Iran sought to provide the appropriate circumstances to make this initiative “executable” or “worthy of discussion” among the influential international parties engaged in the Syrian crisis. Thus, it indirectly intervened militarily through loyal parties and militias, such as Hezbollah and the Iraqi militias, in order to shift the situation on the field to the regime’s benefit. Since the al-Qusair battle in June 2013, Iran became the main overseer of the conduct of military operations in Syria, while the role of the Syrian army became limited to providing arms to the Tehran-affiliated militias. In parallel to the direct military role, Iran also played an important diplomatic role, contributing to the success of the Russian initiative in September 2013, which led to an agreement about handing over Syrian chemical arsenal, with the objective of preventing a punitive military strike against the regime after it used chemical weapons in the Ghouta neighborhood of Damascus in August 2013.
With the change in the military balance, the receding of the possibility of a military strike being directed against the regime, and the opening up of the international community to the regime in order to fulfill the chemical weapons deal, Syrian President Bashar al-Assad began to “insinuate” that he might run in the presidential elections scheduled for 2014 during his interviews with the Arab and Western media in late 2013, linking his decision to the people’s demands. Even so, the regime was not in a position that could permit it to officially declare its intention to hold the elections, and the UN Security Council resolution no. 2118 clearly indicated the necessity of establishing a transitional governing body in accordance with the “Geneva-1” communiqué, in addition to calling for a new international conference in Geneva for the resolution of the Syrian crisis.
The Syrian regime was forced, under Russian pressure, to attend the “Geneva II” conference while Iran, again, refused, to acknowledge the “Geneva I” communiqué, leading to its exclusion from the conference. The regime was strengthened by Iranian military and political support, so it acted to sabotage the efforts of the Arab and international mediator, Lakhdar Brahimi, to launch a credible process of negotiations. Iran also exploited the failure of “Geneva-2” and the allies of the Syrian opposition refrained from taking serious steps to re-open the path for a political solution or change the balance of forces on the ground. Thus, Iran was able to take advantage of this situation to emphasize its own political initiative, which is backed by the military advances achieved with the support of Iran’s militias. Since the beginning of March 2014, the tone of the Iranian political rhetoric escalated, indicating that Iran has become the main actor in the Syrian crisis. This state of affairs was affirmed during both the battle of Yabrud in the Qalamun Mountains and the process of negotiations in Old Homs; Tehran prevented the Syrian army from participating in the takeover of Yabrud, limiting the mission to the forces of Hezbollah and the Iraqi militias, such as the “Abu al-Fadl al-Abbas” militia and others. In Old Homs, moreover, Iran was the sole party negotiating with the Islamic Front in order to withdraw the opposition fighters from the city in exchange for the release of Iranian captives in Aleppo, and for supplying the Shiite towns of Nubbul and al-Zahra (Aleppo countryside) with food and aid. In support of the Iranian desire to hold the presidential elections at their specified date, the Syrian parliament approved the election law on March 13, 2014, opening the way for al-Assad to announce his official candidature on April 28, 2014.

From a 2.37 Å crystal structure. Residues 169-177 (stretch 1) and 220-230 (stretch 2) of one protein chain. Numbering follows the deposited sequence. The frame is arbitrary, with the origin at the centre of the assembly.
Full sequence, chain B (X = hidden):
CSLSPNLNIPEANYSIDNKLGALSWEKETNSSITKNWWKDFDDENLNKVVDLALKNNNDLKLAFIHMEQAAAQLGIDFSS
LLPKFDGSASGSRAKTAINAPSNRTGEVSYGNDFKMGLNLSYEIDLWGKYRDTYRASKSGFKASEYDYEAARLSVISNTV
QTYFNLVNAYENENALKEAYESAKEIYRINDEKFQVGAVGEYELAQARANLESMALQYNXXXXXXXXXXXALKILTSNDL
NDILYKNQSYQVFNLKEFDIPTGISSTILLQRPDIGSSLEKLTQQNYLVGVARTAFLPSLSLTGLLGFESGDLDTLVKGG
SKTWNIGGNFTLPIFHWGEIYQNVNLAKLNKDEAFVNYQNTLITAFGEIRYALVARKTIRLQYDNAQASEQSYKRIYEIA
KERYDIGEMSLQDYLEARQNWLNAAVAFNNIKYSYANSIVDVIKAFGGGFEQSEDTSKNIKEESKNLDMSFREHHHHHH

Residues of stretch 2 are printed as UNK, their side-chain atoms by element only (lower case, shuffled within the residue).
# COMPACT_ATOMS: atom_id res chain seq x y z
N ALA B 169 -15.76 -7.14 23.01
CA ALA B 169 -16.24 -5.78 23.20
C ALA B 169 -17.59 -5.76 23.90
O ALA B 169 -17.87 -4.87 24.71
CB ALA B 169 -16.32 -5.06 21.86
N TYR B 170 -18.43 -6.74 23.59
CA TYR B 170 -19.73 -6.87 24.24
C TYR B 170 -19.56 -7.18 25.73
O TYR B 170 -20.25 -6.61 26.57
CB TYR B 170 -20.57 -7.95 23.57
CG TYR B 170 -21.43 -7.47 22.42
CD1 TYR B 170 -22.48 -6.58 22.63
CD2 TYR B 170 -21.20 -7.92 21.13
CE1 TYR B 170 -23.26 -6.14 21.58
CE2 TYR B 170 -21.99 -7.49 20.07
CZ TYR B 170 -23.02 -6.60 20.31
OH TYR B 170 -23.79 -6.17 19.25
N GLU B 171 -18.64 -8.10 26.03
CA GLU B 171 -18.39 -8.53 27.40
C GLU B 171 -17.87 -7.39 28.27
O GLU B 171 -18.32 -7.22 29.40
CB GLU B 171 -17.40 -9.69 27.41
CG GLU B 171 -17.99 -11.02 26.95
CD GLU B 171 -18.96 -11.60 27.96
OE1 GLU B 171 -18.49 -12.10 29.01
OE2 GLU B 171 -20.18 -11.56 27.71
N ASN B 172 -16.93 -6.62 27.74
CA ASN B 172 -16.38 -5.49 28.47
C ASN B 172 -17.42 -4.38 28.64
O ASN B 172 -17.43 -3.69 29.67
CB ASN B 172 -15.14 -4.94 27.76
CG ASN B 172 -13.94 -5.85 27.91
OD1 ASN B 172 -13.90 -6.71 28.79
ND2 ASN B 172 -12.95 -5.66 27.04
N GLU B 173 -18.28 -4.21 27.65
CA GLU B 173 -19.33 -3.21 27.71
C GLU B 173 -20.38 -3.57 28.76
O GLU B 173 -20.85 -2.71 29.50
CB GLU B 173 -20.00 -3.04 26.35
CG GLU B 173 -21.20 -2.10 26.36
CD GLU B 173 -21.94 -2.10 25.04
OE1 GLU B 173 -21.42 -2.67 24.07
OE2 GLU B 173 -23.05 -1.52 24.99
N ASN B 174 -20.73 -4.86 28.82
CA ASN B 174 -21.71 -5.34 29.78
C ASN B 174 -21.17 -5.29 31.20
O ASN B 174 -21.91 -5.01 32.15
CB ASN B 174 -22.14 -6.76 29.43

This article was translated by the ACRPS Translation and English Editing team. To read the original Arabic version, click here.